Total market index funds include both mutual funds and exchange-traded funds (ETFs) that take as their benchmark a certain equity index (as their name implies): the Russell 3000 Index, the S&P 500 and the Wilshire 5000 Total Market Index, to name a few. By investing in stocks in their benchmark index, the fund’s portfolio performances aim to ape its performance (before fees and expenses, of course).
Typical holdings of total market index funds include domestic U.S. stocks of major well-known corporations and less-known companies with smaller market capitalizations. Some of these small public companies are thinly traded, resulting in high trading spreads and significant transaction costs paid by total market index funds. Overall, total stock market index funds typically contain a wide range of equities, providing the biggest diversification within the U.S. equity market an investor can get.
The 2000s have seen an explosion of index funds. Here are a quartet of hot ones right now. All figures are current as of October 2018.
Vanguard Total Stock Market Index
The Vanguard Total Stock Market Index (VTSMX) seeks to track the investment results of the CRSP U.S. Total Market Index, which is composed of approximately 100% of the investable U.S. stock market and includes many companies of various market capitalizations primarily traded on the New York Stock Exchange and NASDAQ.
Technology companies account for the largest share of VTSMX’s portfolio – 22.3% of it. Financial services companies have 15.6% allocation. Healthcare companies (14.5%), consumer cyclical companies (12.3%) and industrial companies (11%) round out the top five sectors of the portfolio.
About 70% of VTSMX’s assets are invested in large market-cap companies. Medium companies account for 19% of the fund’s portfolio, and small companies have 9% allocation. So the fund’s portfolio is well-diversified, and its top five holdings account for approximately 11.7% of total invested assets. They include such household names as Apple, Inc., Microsoft Corp., Amazon.com, Berkshire Hathaway and Facebook.
From 2008 to 2018, VTSMX has generated an annual average return of 11.96% (vs. 12.08% for its benchmark). The fund has a four-star rating from Morningstar. It has no load fees, and its annual expense ratio stands at 0.14%. VTSMX is most appropriate for investors looking for very broad diversification and exposure to major U.S. corporations at a low expense ratio, and with emphasis on technology and the financial services sectors.
Schwab Total Stock Market Index Fund
The Schwab Total Stock Market Index Fund (SWTSX) tracks the total return of the entire U.S. equity market as measured by the Dow Jones U.S. Total Stock Market Index. SWTSX currently focuses on the sectors of technology (22.4% allocation), financial services (15.6%), healthcare (14.4%), cyclical consumer (12.4%) and industrial (10.9%). Large market-cap stocks account for about 70% of the fund’s portfolio. SWTSX’s top five holdings are the same as the Vanguard Fund’s of SWTSX and make up the same amount of the portfolio – 11.7%.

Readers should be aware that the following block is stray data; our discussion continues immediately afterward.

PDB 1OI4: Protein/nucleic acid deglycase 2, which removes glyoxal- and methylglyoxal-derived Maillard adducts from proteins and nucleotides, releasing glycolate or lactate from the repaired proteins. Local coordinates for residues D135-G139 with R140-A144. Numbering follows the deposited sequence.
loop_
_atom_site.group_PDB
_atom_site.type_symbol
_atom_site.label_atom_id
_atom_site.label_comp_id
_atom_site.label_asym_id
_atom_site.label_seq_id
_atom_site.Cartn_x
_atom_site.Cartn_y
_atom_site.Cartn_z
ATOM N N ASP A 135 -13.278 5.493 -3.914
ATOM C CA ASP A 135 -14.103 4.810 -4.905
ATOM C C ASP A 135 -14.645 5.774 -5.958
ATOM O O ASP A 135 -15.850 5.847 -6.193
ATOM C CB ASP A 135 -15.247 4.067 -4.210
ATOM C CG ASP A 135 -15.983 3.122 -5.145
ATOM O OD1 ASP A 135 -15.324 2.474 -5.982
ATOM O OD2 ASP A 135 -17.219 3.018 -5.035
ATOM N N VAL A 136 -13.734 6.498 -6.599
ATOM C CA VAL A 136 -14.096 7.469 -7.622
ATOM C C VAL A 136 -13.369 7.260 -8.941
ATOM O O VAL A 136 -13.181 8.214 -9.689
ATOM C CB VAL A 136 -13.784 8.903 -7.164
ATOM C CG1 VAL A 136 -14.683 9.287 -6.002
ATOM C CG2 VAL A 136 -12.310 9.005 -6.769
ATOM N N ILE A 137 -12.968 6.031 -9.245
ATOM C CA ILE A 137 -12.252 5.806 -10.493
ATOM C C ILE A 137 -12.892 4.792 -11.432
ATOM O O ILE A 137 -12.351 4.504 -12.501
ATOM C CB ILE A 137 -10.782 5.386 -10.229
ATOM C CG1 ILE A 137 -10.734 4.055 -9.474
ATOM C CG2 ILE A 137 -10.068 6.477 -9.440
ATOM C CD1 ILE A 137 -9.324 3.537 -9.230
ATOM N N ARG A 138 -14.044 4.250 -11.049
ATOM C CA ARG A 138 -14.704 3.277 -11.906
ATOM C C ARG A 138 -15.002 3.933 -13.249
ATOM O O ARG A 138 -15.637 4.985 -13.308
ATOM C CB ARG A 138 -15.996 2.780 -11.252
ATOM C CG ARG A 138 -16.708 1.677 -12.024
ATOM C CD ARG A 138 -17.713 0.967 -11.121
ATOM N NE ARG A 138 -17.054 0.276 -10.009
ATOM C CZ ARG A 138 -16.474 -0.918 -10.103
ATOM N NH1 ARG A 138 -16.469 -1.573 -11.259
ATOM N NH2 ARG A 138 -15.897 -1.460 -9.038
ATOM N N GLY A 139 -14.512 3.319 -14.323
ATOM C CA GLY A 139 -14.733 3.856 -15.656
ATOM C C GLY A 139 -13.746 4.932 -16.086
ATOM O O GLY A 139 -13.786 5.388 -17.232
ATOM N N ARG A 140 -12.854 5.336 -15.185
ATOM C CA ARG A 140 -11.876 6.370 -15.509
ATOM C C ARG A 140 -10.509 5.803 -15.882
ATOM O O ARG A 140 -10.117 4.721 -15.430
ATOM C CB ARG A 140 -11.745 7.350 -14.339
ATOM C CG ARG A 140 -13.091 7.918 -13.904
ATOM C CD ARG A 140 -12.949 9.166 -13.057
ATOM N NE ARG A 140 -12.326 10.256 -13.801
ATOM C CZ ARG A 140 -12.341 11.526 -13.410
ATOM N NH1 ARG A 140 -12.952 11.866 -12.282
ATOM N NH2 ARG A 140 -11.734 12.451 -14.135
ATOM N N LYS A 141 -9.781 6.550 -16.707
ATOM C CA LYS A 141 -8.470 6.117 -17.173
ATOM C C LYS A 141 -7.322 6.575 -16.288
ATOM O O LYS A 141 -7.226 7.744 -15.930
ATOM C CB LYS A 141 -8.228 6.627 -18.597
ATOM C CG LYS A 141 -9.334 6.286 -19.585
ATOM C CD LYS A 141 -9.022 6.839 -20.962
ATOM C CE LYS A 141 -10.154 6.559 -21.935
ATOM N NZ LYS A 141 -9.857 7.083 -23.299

From 2008 to 2018, the fund has generated an annual average return of 12%, outperforming its benchmark’s of 10.8%. SWTSX has a rating of four stars from Morningstar and an expense ratio of 0.05%, with no load fees. This fund is most appropriate for investors who want to have total market exposure at the lowest possible expense.
iShares Russell 3000
The iShares Russell 3000 (IWV) is an exchange-traded fund that tracks the performance of the Russell 3000 Index, which measures the investment results of the broad U.S. equity market. Like its peers, IWV uses an indexing approach and selects a sample of stocks that represent the underlying benchmark. IWV’s sector allocations and top holdings are very similar to the Vanguard and Schwab funds’, and as with the other two, the top five make up 12% of its portfolio. The fund invests about 75% of its assets in large-cap companies.
From 2008 to 2018, the fund has generated an annual average return of 11.8%. IWV has a four-star rating from Morningstar. Its annual expense ratio is 0.2%, which is twice as high as that for the Schwab Total Stock Market Index fund. This fund is appropriate for investors who want to follow the Russell 3000 Index and do not mind incurring higher fees.
Wilshire 5000 Index Investment Fund
The Wilshire 5000 Index Investment Fund (WFIVX) is a mutual fund that tracks the investment results of the Wilshire 5000 Index, a capitalization-weighted index of the market value of all actively traded U.S.-headquartered stocks. While the index has around 3,600 companies, the fund typically holds 1,000 to 2,500 stocks with a bigger emphasis on large market-cap companies that account for 74% of the fund’s portfolio. Medium or mid-cap companies have 18% allocation, while small-cap companies have 8% allocation. The fund’s portfolio concentrates to the same degree as the other three funds on the technology, financial services, healthcare, consumer cyclical and industrial sectors. However, its top five holdings comprise only 14% of its portfolio, lower than its peers, and it alone includes Alphabet Inc. (Google’s holding company) in the top quintet.
The fund has generated an annual average rate of return of 13.35% from 2008 to 2018. It has a three-star rating from Morningstar. WFIVX has no load fees and can be purchased commission-free through multiple investment brokers platforms. Still, it comes with a steep annual expense ratio of 0.63%, which is significantly higher when compared to its peers. WFIVX is most appropriate for investors who wish to follow the performance of the Wilshire 5000 Index and who do not mind high fees charged by the fund.